When visiting the Iranian city of Shiraz, one of the points of my cultural program was the Military Museum of the named city, located in the palace building in the beautiful Afif-Abad garden. Not far from the entrance, in the courtyard in a decent place, I saw a gun, as it seemed to me, of the XIX century. Like an old gunner, I headed straight for her. Of course, I drew attention to the breech of the gun, where, to my delight, I saw the inscription in Russian: "St. Petersburg", and then - in Farsi and Russian:
“The gun was presented to the representative of the Persian court at the conclusion of peace in the throne of the throne, Abbas Mirz, from the Russian Emperor Nicholas I, to the sign of friendship.”
The Turkmanchay Treaty is a peace treaty between Russia and Persia, signed in February 1828. This treaty marked the end of the last Russian-Persian war (1826 – 1828). After that, a rapprochement between Russia and Persia began, which lasted until 1917, when a new stage began in relations between our states.
Unfortunately, there is no explanatory plate near the gun, and a pointer is placed under it that has nothing to do with the gun. None of the Iranians reads the Farsi inscription, since the cannon rests on its breech in a beautiful flower bed, and it’s uncomfortable to approach it from the back: I myself slightly squeezed this flower bed, making the pictures presented here. Therefore, the Iranians, with pleasure taking pictures next to the cannon, do not understand the historical significance of this exhibit, which, in fact, has become historical a symbol of military-technical cooperation between Russia and Iran, taking place to be in our time. This is also relevant in connection with the current political situation in the Near and Middle East, when our countries act as allies in the fight against international terrorism and in opposing US aggression.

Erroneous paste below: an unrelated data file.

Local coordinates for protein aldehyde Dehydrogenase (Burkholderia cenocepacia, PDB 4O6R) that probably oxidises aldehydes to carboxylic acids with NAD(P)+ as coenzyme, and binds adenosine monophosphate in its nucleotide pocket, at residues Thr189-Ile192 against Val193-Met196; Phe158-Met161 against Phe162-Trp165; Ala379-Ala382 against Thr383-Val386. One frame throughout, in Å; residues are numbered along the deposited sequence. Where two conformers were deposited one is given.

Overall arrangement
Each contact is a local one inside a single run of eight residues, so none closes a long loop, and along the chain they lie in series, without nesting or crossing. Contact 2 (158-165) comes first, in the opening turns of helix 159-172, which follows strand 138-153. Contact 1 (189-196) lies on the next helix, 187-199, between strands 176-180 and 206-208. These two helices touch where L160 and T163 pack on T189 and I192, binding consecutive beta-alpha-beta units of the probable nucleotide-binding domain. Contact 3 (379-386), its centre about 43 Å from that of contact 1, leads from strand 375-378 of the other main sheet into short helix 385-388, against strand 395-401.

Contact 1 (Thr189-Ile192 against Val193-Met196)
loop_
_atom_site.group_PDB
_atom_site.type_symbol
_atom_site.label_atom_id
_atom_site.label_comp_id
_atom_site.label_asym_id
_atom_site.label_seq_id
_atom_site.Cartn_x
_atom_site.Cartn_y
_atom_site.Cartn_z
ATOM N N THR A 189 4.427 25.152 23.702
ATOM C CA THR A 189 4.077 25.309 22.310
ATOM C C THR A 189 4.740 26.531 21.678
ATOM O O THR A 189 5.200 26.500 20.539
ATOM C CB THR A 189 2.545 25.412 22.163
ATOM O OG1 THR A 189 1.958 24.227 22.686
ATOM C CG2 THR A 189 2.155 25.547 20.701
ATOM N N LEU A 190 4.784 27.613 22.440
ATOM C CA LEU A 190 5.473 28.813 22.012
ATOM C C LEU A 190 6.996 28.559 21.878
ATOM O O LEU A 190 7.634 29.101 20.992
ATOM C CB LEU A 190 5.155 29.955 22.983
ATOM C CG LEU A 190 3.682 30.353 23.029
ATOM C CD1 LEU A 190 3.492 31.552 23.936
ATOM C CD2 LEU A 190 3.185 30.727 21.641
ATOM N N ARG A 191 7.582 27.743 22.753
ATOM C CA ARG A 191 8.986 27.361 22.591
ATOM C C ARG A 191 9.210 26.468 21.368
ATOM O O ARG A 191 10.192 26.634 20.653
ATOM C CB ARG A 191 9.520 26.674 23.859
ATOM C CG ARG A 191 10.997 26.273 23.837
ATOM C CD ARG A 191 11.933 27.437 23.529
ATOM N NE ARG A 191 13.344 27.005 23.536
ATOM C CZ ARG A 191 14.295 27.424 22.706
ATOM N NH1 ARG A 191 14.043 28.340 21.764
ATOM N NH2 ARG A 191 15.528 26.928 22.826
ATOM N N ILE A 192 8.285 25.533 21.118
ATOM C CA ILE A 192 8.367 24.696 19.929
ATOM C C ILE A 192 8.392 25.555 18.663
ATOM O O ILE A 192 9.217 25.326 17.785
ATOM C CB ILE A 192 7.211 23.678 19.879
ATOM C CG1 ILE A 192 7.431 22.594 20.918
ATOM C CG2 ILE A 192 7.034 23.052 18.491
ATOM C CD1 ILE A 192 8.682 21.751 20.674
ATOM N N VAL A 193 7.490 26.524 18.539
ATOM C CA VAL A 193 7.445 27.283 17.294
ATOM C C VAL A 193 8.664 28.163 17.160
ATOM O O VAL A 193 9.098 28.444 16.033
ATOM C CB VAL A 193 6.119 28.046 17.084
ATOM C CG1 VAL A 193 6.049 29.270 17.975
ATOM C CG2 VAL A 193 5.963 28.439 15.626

Here I appeal to the Ministry of Foreign Affairs of the Russian Federation represented by the Embassy of the Russian Federation in Iran and to the Ministry of Defense of the Russian Federation represented by the military attaché of the said embassy with a request to pay attention to this position of the historical monument and, if possible, correct it in memory of our ancestors and in respect of the common Russian-Iranian history.
Later I learned that several samples of the same casting cannons are stored in the Saadabad Military Museum (the residence of the Persians, and from 1935 of the city - the Iranian shahs). I didn’t see them with my own eyes, because the museum was closed to visitors on the day I visited Saadabad. In Shiraz, there is only one such gun.
Every Russian who is in Shiraz! Bring there our compatriot. She's lonely there ...
Russian woman in Shiraz: 190 years later
- Pavel Gusterin
- Articles from this series:
- The rapprochement of Russia and Persia in the XIX century (according to materials of the RGVIA and the pre-Soviet publications)
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